Mobility enables companies to react faster and be more flexible. In addition, the field worker has everything needed at his or her fingertips to service the equipment right, on the first visit.

Automating processes saves time and money. Routes can be optimized. More jobs can be completed in a day. Increases in accuracy and first time fixes. Steps are saved.

One example here: in the paper-based world, the signed completed work order would be brought back to the office where another person would input the information, create an invoice and send it out—and there could be errors on the form, parts used not billed for, etc. With FieldAware, it’s just the click of a button on the worker’s mobile phone. There are many other examples.

FieldAware can also be custom configured for any type of business. Where safety and compliance are issues, check lists with sign off can be part of the workflow—this can include photos and videos for further documentation. PDF checklists can be edited and saved to the history.

Waste360: What are some of the roadblocks or challenges?

Lynn Jones: There’s an education gap in technology that needs to be filled in the industry. Most of the companies we work with in waste management are using some form of fleet tracking technology, but have started to realize that they need much more than that. They recognize that it is less about knowing where your truck is and more about knowing everything that the worker is doing at the customer site.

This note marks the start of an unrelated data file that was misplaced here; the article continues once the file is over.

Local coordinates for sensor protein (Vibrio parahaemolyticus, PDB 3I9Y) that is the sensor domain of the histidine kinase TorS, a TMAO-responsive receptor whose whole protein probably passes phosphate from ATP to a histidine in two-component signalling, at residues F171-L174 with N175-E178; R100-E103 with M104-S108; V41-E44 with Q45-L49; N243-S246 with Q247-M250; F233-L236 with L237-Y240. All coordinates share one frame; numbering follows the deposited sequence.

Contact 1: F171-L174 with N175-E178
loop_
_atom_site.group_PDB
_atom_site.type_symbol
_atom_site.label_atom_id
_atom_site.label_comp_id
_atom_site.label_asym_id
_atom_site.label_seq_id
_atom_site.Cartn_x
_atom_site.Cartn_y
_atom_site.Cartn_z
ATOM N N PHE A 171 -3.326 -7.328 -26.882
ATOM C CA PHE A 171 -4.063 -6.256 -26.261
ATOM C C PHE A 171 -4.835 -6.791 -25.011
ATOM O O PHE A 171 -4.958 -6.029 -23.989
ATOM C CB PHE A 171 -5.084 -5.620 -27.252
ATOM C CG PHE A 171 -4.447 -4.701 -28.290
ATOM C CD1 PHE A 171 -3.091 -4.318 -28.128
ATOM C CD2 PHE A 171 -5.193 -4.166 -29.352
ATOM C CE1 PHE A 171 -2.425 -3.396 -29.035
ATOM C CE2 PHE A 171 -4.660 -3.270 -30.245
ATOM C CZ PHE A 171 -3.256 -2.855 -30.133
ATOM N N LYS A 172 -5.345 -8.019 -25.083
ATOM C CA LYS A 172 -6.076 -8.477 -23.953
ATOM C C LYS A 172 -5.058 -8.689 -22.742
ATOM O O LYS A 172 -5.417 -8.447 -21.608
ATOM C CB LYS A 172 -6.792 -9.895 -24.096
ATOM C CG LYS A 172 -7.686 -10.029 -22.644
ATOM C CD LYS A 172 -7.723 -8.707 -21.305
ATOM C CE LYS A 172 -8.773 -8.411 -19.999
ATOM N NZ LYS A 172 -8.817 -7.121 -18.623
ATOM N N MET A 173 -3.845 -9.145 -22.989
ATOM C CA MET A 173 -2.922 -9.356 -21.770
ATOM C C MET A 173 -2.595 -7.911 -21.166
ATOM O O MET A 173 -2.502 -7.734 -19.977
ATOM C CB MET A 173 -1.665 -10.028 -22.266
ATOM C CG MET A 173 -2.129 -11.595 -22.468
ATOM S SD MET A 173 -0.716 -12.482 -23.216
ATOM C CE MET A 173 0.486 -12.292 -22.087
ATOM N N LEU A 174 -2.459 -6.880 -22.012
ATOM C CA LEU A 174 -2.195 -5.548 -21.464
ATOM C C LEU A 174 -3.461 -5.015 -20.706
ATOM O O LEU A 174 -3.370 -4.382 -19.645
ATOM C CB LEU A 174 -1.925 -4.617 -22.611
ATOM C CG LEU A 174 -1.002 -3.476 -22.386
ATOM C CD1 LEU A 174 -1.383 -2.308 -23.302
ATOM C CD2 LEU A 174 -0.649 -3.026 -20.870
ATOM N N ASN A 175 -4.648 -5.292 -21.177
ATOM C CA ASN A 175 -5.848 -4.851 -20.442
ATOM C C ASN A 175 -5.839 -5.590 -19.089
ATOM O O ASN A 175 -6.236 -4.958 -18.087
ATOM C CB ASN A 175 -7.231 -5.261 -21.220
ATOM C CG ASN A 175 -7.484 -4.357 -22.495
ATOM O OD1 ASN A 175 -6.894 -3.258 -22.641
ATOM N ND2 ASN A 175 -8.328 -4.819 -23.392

What they are not aware of, is that there are new technologies that can enable this. Typically, once we start talking with prospective customers about how this technology could fit into their business, and the benefits the company would receive, their eyes kind of glaze over like this could be the solution to all of their problems.

Waste360: How does it work? Is it an app?

Lynn Jones: Yes, this is a native mobile app. This is vastly different than accessing a web application on a mobile device because a native mobile app can leverage all the functionality (i.e. Siri, maps, time stamp, bar code readers) of standard mobile devices, operate when no cellular network coverage is available and integrate with back office systems from anywhere.

​Jobs are scheduled in the main office and are automatically pushed out to the mobile worker’s device. Information for each job is included on the device as well, from location (with turn-by-turn directions) to signature capture at the completion of a job. The bi-directional flow of information enables new capabilities: i.e. automatic invoicing from the field, updating inventory when a part is used on-site, providing equipment history and specific information for servicing that equipment, right on the device.

Waste360: Are any waste and recycling companies using this? 

Lynn Jones: Yes. We have several large customers in waste management but are not at liberty to disclose names. Dilden Brothers Well Drilling is one company that we can mention that is using our platform in an oil well waste management application. 

About the Author(s)

Megan Greenwalt

Freelance writer, Waste360

Megan Greenwalt is a freelance writer based in Youngstown, Ohio, covering collection & transfer and technology for Waste360. She also is the marketing and communications advisor for a property preservation company in Valley View, Ohio, and a member of the Public Relations Society of America. Prior to her current roles, Greenwalt served as the associate editor of Waste & Recycling News for three years and as features editor for a local newspaper in Warren, Ohio, for more than five years. Greenwalt is a 2002 graduate of The Ohio State University in Columbus, Ohio, where she earned her bachelor’s degree in journalism.